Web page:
What is a talus fracture?

A talus fracture is simply a damaged ankle bone. The talus is the bone in the rear part of the foot that links to the leg. The bone joins with the 2 leg bones to form the ankle joint which enables downward and upward movement.

This type of fracture is often due to high-impact injuries. Falling from ladders and vehicular accidents can lead to severe injuries. Nevertheless, these fractures might also occur if the ankle is twisted violently.


The conservative approach is recommended for a talus fracture where the bony pieces stay close together and the joint surface is still properly aligned.


  • Ankle pain
  • Swelling
  • Inability or difficulty in walking due to the swelling and bruising


Generally, a diagnosis is made by the doctor based on the physical assessment of the injury. The doctor will check the foot for swelling or bruising in the ankle.

An X-ray is also carried out to determine the extent of joint damage and reveal the site and size of the bone fragments. Oftentimes, a CT scan is required to provide the doctor with more details.

Due to the strong forces involved with these injuries, the doctor might also assess for other injuries involving the neck, back, head and other extremities.

Management of a talus fracture

A talus fracture might be treated using a cast or surgery might be suggested.

Conservative approach

The conservative approach is recommended for a talus fracture where the bony pieces stay close together and the joint surface is still properly aligned.

Those who smoke or diagnosed with diabetes or poor circulation might be treated without requiring surgery due to the high risk for complications if surgery is done.

Surgical approach

In most cases, surgery is the ideal form of treatment for a talus fracture. The objective of surgery is to restore the size and form of the talus. Oftentimes, this is an issue as several bone fragments might be difficult to restore together.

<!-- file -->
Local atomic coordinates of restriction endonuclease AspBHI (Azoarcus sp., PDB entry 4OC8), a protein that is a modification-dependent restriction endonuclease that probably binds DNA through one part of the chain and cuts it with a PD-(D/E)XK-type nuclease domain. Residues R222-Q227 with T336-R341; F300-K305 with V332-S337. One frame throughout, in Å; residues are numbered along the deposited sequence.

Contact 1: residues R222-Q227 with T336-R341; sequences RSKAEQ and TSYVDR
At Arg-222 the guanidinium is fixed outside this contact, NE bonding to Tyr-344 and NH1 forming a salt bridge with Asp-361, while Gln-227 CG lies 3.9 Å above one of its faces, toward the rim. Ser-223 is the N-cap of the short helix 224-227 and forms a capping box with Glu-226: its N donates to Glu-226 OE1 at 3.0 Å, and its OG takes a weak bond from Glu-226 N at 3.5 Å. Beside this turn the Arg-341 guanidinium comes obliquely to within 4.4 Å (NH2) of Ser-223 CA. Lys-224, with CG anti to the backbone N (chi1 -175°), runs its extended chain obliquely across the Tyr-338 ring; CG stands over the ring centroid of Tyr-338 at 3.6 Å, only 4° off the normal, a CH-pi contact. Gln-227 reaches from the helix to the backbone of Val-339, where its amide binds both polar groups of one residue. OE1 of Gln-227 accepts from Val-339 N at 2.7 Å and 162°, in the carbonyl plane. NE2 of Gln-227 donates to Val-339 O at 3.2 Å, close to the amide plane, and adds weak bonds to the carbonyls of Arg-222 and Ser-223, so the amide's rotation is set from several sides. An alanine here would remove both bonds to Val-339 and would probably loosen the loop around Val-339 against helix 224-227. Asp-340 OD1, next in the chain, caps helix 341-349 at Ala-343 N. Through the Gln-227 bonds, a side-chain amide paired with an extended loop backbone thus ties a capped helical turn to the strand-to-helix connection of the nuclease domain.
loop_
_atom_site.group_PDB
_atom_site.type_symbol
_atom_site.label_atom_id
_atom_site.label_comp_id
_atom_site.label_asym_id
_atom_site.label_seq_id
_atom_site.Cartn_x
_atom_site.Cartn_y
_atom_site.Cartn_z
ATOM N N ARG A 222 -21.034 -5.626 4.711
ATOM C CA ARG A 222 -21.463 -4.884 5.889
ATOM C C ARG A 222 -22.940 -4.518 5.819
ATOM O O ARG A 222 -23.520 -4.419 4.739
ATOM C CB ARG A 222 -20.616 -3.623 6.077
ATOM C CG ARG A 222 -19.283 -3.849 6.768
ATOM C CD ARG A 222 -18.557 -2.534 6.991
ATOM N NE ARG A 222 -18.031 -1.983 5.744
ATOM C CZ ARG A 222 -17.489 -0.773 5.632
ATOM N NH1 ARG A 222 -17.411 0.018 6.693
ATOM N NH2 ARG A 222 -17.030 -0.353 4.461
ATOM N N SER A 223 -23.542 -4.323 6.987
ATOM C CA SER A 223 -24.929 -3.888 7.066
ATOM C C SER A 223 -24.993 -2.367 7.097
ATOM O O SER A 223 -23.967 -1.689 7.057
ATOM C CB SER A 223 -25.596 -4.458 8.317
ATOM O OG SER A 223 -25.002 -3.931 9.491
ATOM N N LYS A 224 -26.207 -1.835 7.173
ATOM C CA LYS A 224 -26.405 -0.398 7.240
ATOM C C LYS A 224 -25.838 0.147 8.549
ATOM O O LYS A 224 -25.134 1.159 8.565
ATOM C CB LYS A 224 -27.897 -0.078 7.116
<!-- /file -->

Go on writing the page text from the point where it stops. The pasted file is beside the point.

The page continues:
In case there are numerous large-sized fragments of bone, the surgeon might carry out open reduction and internal fixation (ORIF). This procedure comprises the creation of an incision on the exterior of the foot and placement of a metal plate and screws to secure the bones as healing starts. The procedure ensures optimum recovery of the outward and inward movement of the foot.

Length of recovery

The recovery might be extended. The individual is not allowed to place any weight or walk using the affected leg for 8-12 weeks. Once the bone has recuperated, physical therapy and exercise is started to optimize the functionality of the ankle. Some swelling is expected around the foot for several months after surgery.

Always bear in mind that the injury can be debilitating due to the persistent pain, swelling and stiffness even after a seamless surgery. Nevertheless, most individuals can resume recreational activities and work depending on the severity and type of fracture.

More Information / Disclaimer

The information posted on this page on a talus fracture is for learning purposes only. Learn to recognize and manage this form of fracture by taking a standard first aid course with Kelowna First Aid.